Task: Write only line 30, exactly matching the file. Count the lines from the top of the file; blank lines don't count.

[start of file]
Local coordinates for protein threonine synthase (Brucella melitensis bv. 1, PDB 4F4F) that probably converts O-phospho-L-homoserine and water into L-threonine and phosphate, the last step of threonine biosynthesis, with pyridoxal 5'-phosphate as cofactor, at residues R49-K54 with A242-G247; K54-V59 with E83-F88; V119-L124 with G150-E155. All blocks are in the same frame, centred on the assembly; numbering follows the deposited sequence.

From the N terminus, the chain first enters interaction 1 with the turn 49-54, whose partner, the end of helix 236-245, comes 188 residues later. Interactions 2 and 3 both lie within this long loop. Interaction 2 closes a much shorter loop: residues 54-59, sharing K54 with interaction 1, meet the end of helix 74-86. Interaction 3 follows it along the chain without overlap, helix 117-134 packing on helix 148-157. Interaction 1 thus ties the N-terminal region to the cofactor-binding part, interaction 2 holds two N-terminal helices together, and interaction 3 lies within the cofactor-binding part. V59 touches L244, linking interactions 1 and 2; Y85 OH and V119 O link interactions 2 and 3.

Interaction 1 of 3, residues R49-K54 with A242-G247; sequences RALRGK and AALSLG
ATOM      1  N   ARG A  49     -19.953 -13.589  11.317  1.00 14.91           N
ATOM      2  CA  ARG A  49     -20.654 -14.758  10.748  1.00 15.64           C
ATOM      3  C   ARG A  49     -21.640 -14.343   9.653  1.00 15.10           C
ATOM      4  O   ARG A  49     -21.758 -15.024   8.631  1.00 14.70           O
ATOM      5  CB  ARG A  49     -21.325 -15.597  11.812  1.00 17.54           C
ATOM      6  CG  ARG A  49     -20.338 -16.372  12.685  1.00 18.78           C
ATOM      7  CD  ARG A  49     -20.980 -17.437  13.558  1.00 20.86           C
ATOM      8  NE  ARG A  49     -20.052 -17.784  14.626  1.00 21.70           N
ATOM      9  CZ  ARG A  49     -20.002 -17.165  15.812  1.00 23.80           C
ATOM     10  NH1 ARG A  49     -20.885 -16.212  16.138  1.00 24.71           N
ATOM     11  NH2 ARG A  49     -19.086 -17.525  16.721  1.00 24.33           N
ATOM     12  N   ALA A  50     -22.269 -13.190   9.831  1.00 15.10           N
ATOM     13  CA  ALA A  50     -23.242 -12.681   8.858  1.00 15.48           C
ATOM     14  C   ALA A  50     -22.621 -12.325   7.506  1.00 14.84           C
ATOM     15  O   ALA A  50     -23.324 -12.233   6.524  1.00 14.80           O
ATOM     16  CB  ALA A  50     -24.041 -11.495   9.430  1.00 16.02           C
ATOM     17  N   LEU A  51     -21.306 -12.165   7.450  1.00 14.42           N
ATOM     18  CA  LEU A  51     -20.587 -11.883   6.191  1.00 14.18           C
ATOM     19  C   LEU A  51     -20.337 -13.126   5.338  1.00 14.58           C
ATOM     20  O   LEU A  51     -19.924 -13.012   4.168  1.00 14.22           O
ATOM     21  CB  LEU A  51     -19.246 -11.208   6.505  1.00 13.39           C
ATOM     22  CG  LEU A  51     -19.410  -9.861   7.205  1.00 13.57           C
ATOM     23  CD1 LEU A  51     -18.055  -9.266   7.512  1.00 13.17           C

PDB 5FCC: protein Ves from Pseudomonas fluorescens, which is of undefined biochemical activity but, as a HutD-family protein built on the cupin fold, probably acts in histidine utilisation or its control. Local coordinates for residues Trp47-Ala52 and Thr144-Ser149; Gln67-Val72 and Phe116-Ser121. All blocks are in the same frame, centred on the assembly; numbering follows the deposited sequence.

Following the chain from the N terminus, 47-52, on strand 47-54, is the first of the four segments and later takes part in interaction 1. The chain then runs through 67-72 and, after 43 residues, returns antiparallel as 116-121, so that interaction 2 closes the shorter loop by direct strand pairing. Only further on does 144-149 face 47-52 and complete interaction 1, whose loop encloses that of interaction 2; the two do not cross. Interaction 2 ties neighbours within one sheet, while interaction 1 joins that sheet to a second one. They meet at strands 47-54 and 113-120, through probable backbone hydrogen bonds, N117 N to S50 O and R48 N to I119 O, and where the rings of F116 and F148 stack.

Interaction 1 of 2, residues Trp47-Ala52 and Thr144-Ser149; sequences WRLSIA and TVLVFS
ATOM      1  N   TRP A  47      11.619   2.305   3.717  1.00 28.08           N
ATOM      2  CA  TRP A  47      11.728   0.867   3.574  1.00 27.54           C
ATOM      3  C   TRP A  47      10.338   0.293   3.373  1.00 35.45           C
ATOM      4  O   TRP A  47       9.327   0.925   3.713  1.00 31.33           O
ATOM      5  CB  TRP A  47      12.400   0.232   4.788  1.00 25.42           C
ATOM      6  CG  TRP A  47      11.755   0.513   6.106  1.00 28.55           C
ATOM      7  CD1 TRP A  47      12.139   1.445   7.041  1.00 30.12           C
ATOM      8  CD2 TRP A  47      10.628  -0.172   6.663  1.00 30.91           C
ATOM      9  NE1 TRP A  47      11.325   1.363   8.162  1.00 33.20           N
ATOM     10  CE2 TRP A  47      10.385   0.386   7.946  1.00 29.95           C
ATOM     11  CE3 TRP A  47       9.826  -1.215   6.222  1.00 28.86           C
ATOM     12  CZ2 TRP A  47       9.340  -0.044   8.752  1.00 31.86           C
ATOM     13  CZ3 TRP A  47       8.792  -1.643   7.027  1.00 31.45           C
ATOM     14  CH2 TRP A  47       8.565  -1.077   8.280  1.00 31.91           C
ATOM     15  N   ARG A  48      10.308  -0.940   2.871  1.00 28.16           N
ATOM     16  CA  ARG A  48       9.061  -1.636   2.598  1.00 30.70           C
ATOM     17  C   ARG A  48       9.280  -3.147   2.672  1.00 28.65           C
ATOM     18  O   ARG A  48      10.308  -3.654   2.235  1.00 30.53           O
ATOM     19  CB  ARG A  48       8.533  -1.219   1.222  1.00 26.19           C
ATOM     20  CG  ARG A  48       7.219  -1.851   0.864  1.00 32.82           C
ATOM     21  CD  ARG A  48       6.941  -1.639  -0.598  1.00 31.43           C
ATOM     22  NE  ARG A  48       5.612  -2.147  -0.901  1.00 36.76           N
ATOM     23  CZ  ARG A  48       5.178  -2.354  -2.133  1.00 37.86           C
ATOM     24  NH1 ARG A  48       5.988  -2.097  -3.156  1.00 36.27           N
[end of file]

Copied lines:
ATOM      1  N   TRP A  47      11.619   2.305   3.717  1.00 28.08           N